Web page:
Well, believe it or not, this style requires way more typing than ever. Python has de-emphasized using this style. It has not been deprecated in the latest versions but there are better ways to format strings now. For example -

>>> 'Hey {}'.format(name)
Hey Varun


>>> f'Hey {name}'
Hey Varun

The above example shows how to print a string stored in a variable name. These are much easier to remember and also require fewer symbols to be present while formatting a string.

⚡5- Use VirtualEnv More

Installing Python packages globally can also incur a security risk. Modifying the global environment often requires you to run the pip install command with superuser (root/admin) credentials.

More often we as developers are testing with newer packages or libraries while working with python. But making the mistake to install these dependencies directly in your project environment is not a good idea. Here is why -

Firstly, we all are humans and we may forget to uninstall in case we are about to ship the project to the testing team or a client with a quick update or maybe you don't need that dependency for a time being.

Secondly, if you are not using any environment or tools like docker, it will be very hard to track why the project setup is taking time, because the next time you run your code on a new server, and you forget to remove the import statement of that dependency, you may end up breaking the server code.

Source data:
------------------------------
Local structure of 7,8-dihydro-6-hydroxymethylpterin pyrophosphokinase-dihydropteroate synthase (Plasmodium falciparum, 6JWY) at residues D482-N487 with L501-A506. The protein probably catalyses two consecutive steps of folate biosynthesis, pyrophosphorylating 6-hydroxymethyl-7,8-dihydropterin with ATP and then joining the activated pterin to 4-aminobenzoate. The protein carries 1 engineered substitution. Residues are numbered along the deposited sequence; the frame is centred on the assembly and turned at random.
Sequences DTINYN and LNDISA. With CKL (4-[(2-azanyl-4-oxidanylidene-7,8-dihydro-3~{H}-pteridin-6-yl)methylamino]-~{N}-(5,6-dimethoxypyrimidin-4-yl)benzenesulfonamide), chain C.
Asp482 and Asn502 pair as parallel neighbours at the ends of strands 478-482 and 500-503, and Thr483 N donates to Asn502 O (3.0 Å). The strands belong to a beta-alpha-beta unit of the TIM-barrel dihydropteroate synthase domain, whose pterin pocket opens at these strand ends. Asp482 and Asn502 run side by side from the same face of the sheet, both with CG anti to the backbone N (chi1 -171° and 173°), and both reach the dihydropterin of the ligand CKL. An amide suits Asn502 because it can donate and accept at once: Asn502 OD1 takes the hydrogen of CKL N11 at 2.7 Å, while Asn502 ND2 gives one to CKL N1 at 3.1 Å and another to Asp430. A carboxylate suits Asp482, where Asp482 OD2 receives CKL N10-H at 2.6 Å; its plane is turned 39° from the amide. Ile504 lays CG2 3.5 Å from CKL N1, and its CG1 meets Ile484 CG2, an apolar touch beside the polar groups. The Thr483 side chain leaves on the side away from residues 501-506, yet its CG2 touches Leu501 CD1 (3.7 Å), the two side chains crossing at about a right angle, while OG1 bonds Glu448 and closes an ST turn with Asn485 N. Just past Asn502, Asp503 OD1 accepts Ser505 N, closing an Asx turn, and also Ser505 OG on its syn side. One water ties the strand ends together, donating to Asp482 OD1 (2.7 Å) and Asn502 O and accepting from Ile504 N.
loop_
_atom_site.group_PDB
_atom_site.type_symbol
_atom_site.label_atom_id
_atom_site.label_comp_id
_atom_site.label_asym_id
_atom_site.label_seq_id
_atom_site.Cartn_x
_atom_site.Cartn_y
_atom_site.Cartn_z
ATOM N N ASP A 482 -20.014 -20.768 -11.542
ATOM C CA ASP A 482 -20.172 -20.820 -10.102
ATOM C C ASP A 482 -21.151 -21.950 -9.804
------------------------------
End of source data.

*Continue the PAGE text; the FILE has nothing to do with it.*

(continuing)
That is scary, right? Instead, you should use Virtual Environments when you are developing with new libraries or dependencies. This will keep your development environment isolated from the actual project environment.

You can create a virtual environment using venv in python by running a simple command as below -

$ python3 -m venv ./venv

Once the environment is created, you can enable this new environment by running this command -

$ source ./venv/bin/activate

Now you can easily install anything in this environment as this creates isolation with your global dependencies. You can read more about virtual env here - Create Python Virtual Environment In 2 Minutes

More About The Author😄

I am a full-time software engineer with 4+ years of experience in Python, AWS, and many more technologies. I have started writing recently as it helps me to read more. I am looking forward to sharing technical knowledge and my life experiences with people out there.